Similarly I would argue that we don’t have much in the way of economic theory when it comes to digital goods. They’re so young and it would seem traditional academia always lags half a decade behind reality. Lecturers at my university seemed entirely oblivious as to how to use Powerpoint presentations properly, I avoided taking a class on “Direct to Digital Marketing” because of how outdated it was.

I’m not on the cutting edge, far from it, but I seem to anticipate shifts fairly well. I love reading about what Valve are discovering about the nature of digital goods – they’re on the frontline of the digital revolution. Unfortunately politicians and lawmakers don’t seem to be able to take the idea of videogames seriously. Film makers have plenty of credibility for all their eccentricities, but videogames are some how not worth their attention unless a tabloid kicks up a fuss about them?

It’s a huge industry and yet both legal and economic disciplines don’t seem keen to get their teeth into the underlying things that are driving different aspects of development.

Ugh. I’m going to go shout at some people on the internet from my basement.

(Actually I’m going to drink a big mug of tea whilst reading a hand written letter that just arrived)

I was browsing Reddit’s /r/Geek and encountered an image that could be applied to any number of things, a fact that is fairly tragic:

It’s so incredibly true.

I’m not thinking of it from the point of looking down on staff – obviously some customers are going to be better informed than they are – but I can’t think of more than a single physical shop that I don’t feel this way about. The exception in this case is Pulp Fiction here in Edinburgh – Steve really knows his stuff.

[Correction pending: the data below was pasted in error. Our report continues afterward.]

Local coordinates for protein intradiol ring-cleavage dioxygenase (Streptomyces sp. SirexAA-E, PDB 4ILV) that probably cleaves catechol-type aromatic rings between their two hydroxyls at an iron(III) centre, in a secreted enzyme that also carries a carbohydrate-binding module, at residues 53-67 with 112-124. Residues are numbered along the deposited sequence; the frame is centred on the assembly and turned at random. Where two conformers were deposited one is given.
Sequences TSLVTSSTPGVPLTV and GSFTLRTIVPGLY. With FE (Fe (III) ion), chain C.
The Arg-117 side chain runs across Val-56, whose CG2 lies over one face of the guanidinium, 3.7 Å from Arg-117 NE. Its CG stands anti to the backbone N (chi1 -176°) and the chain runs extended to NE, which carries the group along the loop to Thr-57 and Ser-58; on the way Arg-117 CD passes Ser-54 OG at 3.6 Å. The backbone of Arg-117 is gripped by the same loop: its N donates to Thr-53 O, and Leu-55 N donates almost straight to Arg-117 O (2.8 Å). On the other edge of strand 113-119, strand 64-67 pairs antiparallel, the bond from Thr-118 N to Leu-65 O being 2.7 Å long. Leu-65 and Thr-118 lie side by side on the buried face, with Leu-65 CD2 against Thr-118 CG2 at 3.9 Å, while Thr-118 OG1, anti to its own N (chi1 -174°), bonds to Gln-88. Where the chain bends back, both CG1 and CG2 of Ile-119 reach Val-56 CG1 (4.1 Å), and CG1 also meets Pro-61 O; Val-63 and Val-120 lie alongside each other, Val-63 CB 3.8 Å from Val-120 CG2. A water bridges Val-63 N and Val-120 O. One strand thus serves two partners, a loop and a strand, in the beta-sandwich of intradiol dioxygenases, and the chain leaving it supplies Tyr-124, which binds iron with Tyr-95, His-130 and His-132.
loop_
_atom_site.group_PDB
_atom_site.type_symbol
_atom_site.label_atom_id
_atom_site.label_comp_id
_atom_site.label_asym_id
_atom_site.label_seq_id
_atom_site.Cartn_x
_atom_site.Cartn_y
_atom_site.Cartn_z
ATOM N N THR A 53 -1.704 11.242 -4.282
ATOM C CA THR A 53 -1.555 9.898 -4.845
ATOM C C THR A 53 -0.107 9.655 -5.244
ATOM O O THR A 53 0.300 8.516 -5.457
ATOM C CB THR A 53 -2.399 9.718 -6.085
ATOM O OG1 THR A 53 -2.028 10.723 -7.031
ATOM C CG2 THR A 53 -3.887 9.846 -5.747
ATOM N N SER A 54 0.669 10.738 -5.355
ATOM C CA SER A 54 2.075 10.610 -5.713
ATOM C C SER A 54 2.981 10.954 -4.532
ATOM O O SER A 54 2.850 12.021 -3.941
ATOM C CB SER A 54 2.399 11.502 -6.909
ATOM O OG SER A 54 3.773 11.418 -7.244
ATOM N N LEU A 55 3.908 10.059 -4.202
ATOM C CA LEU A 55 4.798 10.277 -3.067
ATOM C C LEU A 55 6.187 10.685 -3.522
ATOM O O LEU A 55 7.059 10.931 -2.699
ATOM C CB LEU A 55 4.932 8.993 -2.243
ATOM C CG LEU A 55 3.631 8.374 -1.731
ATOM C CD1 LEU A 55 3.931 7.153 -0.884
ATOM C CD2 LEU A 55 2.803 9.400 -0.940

If I wander into any given shop I find sales assistants asking whether I need help. I might well do but on the few occasions I’ve asked they’ve been woefully under informed. I’m not suggesting they need to stop asking because it annoys me, I know full well that their overlords and the corporate policy they’re required to enforce are the issue.

ScienceOf course I’m sure there’ll always be customers who are ignorant of virtually the entire world and need the comforting hand-holding of the aforementioned sales staff. They want to have someone take an unreasonable sum to make whatever problem they have go away.

The question is though – are there enough of those people left in modern society to support the bloated corporations that up until now have dominated the retail sector?

Something I’ve talked about before that factors into this is physical retail space. I buy most things online because it’s cheaper, less hassle, and I don’t have to be needlessly condescending to some poor sales droid. That said I don’t mind physical shops, I just mind needless ones. The most recent time I was buying clothes with a female friend I wasn’t allowed to try things on with her anywhere nearby or vice-versa. What’s the bloody point of bringing a friend in that case? I might as well have browsed online and then ordered in my sizes!

The point of the physical trip was so we could try things on, critique each other, then try a few different combinations. I can look in a mirror but ultimately I can’t watch myself like someone else can. That’s something a physical retail space can provide that the internet can’t. Of course that can’t possibly be allowed to happen – gods forbid we see each other in any state of undress, that’s why the shop provides complimentary cassocks!